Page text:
Figuring out the best way to approach someone different than you, find common ground and work toward a common goal can be difficult work. Thankfully, it’s a process with which the PCHR Community Relations Division has deep expertise – and the team lent its many years of insights and experience to hundreds Temple University students.
Temple’s 2014 Imagining and Re-Imagining Diversity symposium was a full-day event examining strategies to create a more inclusive and empathetic climate, on and off campus.
The community relations team served as volunteer facilitators as students and faculty joined to probe big-picture issues ranging from retention factors among people of color to the impact of gentrification on both the campus and its North Philadelphia neighbors. The reality of changing neighborhoods in this section of North Philadelphia has bubbled to the surface often as of late, with deep passions on both sides of the debate.
PCHR Commissioner Rebecca T. Alpert (c.) was among the many on hand sharing thoughtful dialogue on diversity at Temple.
(l-r) PCHR’s Veronica Szymanzki, Patricia Coyne, Bunrath Math and Tierra Thompson display results of hundreds of Temple student and faculty interactions at the symposium.
That segment of the day’s discussion lent to the strength of the community relations team, which helps neighbors navigate these rocky waters across the city. A development boom and an influx of new residents have added to tensions and even flare-ups that need deft hands to douse, from Mayfair to Cedar Park to Yorktown.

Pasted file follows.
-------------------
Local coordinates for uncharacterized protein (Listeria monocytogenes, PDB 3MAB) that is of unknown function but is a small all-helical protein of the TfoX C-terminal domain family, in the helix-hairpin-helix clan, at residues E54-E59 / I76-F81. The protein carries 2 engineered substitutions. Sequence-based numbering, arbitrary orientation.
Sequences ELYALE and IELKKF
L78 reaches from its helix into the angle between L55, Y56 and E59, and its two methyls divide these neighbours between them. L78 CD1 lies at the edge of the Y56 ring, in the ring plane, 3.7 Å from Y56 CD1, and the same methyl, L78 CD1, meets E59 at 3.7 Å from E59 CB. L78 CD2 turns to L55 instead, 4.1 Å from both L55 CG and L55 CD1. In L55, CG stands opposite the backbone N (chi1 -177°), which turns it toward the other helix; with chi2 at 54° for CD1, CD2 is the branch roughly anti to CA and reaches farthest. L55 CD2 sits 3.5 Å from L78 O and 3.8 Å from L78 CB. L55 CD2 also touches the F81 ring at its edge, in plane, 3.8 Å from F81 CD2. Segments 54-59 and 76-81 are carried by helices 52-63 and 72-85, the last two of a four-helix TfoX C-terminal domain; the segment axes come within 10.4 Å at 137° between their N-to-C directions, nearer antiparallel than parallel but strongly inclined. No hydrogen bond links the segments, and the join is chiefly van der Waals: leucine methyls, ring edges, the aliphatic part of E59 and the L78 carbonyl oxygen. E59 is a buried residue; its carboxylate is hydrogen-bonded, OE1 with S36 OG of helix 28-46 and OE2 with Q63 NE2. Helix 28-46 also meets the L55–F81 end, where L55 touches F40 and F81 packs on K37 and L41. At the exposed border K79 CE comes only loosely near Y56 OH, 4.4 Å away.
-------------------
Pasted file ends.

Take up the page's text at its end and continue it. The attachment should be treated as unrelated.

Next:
“Some of the students come from the suburbs and have no real concept of what urban life is about, and figure that life would be great if only Temple would help get rid of those ‘irritating’ neighbors, that the campus is benefitting them more, economically,” said PCHR’s Tierra Thompson.
“Other students took another look, from the view of the residents, saying, ‘Hey, they were there first. We’re in their ‘hood. Now they are paying higher property taxes, maybe sometimes even being forced out because they can’t afford their homes anymore.’ There are a lot of thoughtful opinions,” Thompson added.
Attendees spent time visiting “listening booths” and thinking through their concept of diversity at Temple. They jotted down responses to questions such as improving faculty and student diversity as well as connections to the surrounding neighborhood. They defined issues and offered suggestions on resolving them in group discussions.
Mayor Michael A. Nutter and PCHR Commissioner Rebecca T. Alpert were among those who came to share thoughts on what was hailed – and trended on social media – as “TUnity Day.”
Some of the suggestions were concrete to-dos whereas others focused on shifting mindsets. The collected data will be analyzed and an action plan is expected among next steps, but even this level of engagement raised awareness, said PCHR Deputy Director Randy Duque.
“Many of the students felt that a lot of the issues between them and their neighbors could be alleviated if they only got to know each other,” Duque said.
“When students were talking about how their classmates sometimes, trash up neighborhoods, one student said that if those students took the time to get to know their neighbors — and were friendly with their children — they would think twice before throwing trash onto their property. That’s true – and a major complaint we often hear.
“If these young people start thinking more about how their actions affect other people, the people who will be there long after they graduate,” Duque said, “maybe we’ll be on the path to greater harmony and understanding.”
Of course, if any campus-neighborhood misunderstandings arise in the meantime, Team PCHR will be ready to help calm the waters.
Student feedback at Temple’s 2014 “Imagining and Re-imagining Diversity” symposium.